David Bourget (Western Ontario)
David Chalmers (ANU, NYU)
Rafael De Clercq
Ezio Di Nucci
Jack Alan Reynolds
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Perspectives on Science 12 (3):288-319 (2004)
Among the current philosophical attempts to understand causation two seem to be the most prominent. The first is James Woodward’s counterfactual approach; the second is the mechanistic approach advocated by Peter Machamer, Lindley Darden, Carl Craver, Jim Bogen and Stuart Glennan. The counterfactual approach takes it that causes make a difference to their effects, where this difference-making is cashed out in terms of actual and counterfactual interventions. The mechanistic approach takes it that two events are causally related if and only if there is a mechanism that connects them. On the face of it, the two approaches need not be in conflict. The mechanisms might satisfy (or depend on) certain interventionist counterfactuals and, conversely, the interventionist counterfactuals might be made true by the presence of certain mechanisms. But, overall, both approaches tend to be imperialistic. Advocates of each argue that their own approach fairs much better than their opponents’. The question then is this: are we forced to choose between the mechanistic approach and the counterfactual one? In this paper, I argue that, as they stand, both approaches face some important problems that need to be fixed. I shall also argue that there is a sense in which the counterfactual approach is more basic than the mechanistic, though the former will benefit from a better understanding of the mechanisms that are at work in causal connections. So both approaches can work together to offer a better understanding of causation. If they work in tandem, they can offer us a glimpse of what Hume famously called “the secret connexion”. But in so far as the ‘secret connexion’ is an intrinsic relation between the causal relata, neither of the above approaches tells us what this relation is.
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References found in this work BETA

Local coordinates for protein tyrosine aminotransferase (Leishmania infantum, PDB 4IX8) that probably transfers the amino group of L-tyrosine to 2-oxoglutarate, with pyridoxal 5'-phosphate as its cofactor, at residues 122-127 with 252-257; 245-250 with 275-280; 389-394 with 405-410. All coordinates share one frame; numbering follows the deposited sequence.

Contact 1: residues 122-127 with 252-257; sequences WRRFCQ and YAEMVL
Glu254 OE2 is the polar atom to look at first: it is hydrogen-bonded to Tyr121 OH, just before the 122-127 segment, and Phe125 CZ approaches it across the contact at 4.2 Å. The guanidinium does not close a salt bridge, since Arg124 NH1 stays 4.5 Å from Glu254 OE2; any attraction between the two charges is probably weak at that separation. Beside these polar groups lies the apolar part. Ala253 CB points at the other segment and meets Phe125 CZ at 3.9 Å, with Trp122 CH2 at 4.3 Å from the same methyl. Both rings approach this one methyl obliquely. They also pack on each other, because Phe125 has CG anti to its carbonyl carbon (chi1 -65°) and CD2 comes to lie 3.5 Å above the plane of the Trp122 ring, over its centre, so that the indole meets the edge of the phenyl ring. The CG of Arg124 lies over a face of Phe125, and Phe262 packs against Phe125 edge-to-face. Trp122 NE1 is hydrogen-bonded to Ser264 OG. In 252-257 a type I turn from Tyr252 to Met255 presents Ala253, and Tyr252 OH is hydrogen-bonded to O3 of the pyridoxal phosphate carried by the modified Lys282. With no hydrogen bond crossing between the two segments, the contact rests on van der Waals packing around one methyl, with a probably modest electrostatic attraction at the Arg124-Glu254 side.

Wesley Salmon (1984). Scientific Explanation and the Causal Structure of the World. Princeton University Press.
Peter K. Machamer, Lindley Darden & Carl F. Craver (2000). Thinking About Mechanisms. Philosophy of Science 67 (1):1-25.
Phil Dowe (2000). Physical Causation. Cambridge University Press.
Stuart Glennan (2002). Rethinking Mechanistic Explanation. Proceedings of the Philosophy of Science Association 2002 (3):S342-353.
Stuart S. Glennan (1996). Mechanisms and the Nature of Causation. Erkenntnis 44 (1):49--71.
Citations of this work BETA
Stuart Glennan (2010). Mechanisms, Causes, and the Layered Model of the World. Philosophy and Phenomenological Research 81 (2):362-381.
Federica Russo & Jon Williamson (2011). Generic Versus Single-Case Causality: The Case of Autopsy. [REVIEW] European Journal for Philosophy of Science 1 (1):47-69.
Marco Buzzoni (2015). Causality, Teleology, and Thought Experiments in Biology. Journal for General Philosophy of Science / Zeitschrift für Allgemeine Wissenschaftstheorie 46 (2):279-299.
Matteo Colombo (2014). Neural Representationalism, the Hard Problem of Content and Vitiated Verdicts. A Reply to Hutto & Myin. Phenomenology and the Cognitive Sciences 13 (2):257-274.
Jonathan Waskan (2008). Knowledge of Counterfactual Interventions Through Cognitive Models of Mechanisms. International Studies in the Philosophy of Science 22 (3):259 – 275.
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